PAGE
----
One of the common ways scammers get people to fall for their tricks is by stirring up emotions — anger, panic, excitement, anything to make unsuspecting victims venture away from rational thought.
What a gift, then, COVID-19 has been to scammers because there are new realities — a global pandemic and resulting financial collapse — to take advantage of.
“The fraudsters follow the headlines,” Todd Kossow, director of the Federal Trade Commission (FTC) Midwest Region, said during a recent virtual conference about scams that target diverse communities.
What’s been in the headlines lately? Skyrocketing unemployment, constant updates about a potential treatment or vaccine for COVID-19, stories of people struggling to make ends meet.
One scam related to COVID-19 is people who pretend to be contact tracers. They ask for money, financial information, a Social Security number and immigration status. They might contact people with fraudulent links or downloads.
A real contact tracer will only ask for your name, address, health information and places you’ve visited recently.
Another scam involves individual people or companies trying to sell treatments for COVID-19 with no proof that they really work. If there is actually a medical breakthrough, it’s very unlikely you will hear about it for the first time from an ad or sales pitch.
Yet another scam involves sending fake stimulus checks to people for more than $1,200 (the amount determined by Congress) and then ask for money back.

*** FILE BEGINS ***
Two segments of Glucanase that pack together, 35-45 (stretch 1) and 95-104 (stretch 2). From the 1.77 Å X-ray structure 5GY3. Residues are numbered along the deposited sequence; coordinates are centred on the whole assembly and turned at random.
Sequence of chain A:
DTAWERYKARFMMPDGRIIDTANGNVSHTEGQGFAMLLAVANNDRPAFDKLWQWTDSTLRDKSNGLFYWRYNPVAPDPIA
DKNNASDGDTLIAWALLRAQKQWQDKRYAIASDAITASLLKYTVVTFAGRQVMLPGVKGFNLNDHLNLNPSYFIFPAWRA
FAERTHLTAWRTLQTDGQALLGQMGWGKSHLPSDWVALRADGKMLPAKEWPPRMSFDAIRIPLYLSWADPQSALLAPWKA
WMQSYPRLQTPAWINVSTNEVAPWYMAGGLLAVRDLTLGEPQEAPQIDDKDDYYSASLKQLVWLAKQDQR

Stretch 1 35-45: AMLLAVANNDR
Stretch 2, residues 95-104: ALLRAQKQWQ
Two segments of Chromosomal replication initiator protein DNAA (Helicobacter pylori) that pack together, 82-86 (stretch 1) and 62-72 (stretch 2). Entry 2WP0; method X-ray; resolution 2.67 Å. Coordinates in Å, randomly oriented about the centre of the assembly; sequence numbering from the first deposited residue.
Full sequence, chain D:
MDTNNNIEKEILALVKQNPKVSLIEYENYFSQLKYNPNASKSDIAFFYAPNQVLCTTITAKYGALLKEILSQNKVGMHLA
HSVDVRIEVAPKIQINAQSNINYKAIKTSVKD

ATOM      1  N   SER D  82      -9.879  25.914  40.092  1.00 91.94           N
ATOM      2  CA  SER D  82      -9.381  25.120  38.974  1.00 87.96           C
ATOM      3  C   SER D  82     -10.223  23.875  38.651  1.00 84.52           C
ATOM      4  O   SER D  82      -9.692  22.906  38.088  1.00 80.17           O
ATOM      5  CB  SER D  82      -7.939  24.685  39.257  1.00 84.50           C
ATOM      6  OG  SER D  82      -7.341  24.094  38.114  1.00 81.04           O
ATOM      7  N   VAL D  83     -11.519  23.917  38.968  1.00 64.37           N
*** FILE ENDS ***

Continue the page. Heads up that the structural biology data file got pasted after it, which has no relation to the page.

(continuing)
“The impact is huge because most of the time it’s low-income people who are exploited by this,” Rev. David Greene, pastor at Purpose of Life Ministries, said at the conference.
An FTC database has received more than 1,000 reports of scams related to COVID-19 in Indiana, resulting in more than $100,000 lost, Kossow said.
One way to figure out if you’re dealing with a scammer is to consider how they want to be paid. If they want you to wire money, get a gift card or use a crypto currency such as Bitcoin, it could be because those methods of payment are difficult to track.
Whether you’ve caught on to a scam before it took your money or you’re thousands of dollars in the hole, it’s important to report scams. Not only does it give government agencies and other watchdogs a better idea of what the trends in scamming are, but if there’s ever money to distribute from that case, the FTC will use its database to figure out who gets that money, according to Andrew Johnson, a consumer education specialist with the FTC.
Data suggest African American and Hispanic communities are underreporting fraud, even though those same communities experience fraud at a higher rate than whites.
A 2016 report from the FTC showed there are fewer complaints per 100,000 people in areas that are predominantly African American, compared to areas that are predominantly white, though the rates are about the same for areas that are almost all African American or white.
The rates are worse in areas that are predominantly or almost all Hispanic.
Part of the reason for low complaint rates could be simple mistrust in government. The FTC and BBB know this (although the BBB is not a government agency) and have tried building relationships with organizations and faith leaders who have more credibility in the community.
The BBB doesn’t take anonymous complaints, but the FTC does.
Contact staff writer Tyler Fenwick at 317-762-7853. Follow him on Twitter @Ty_Fenwick.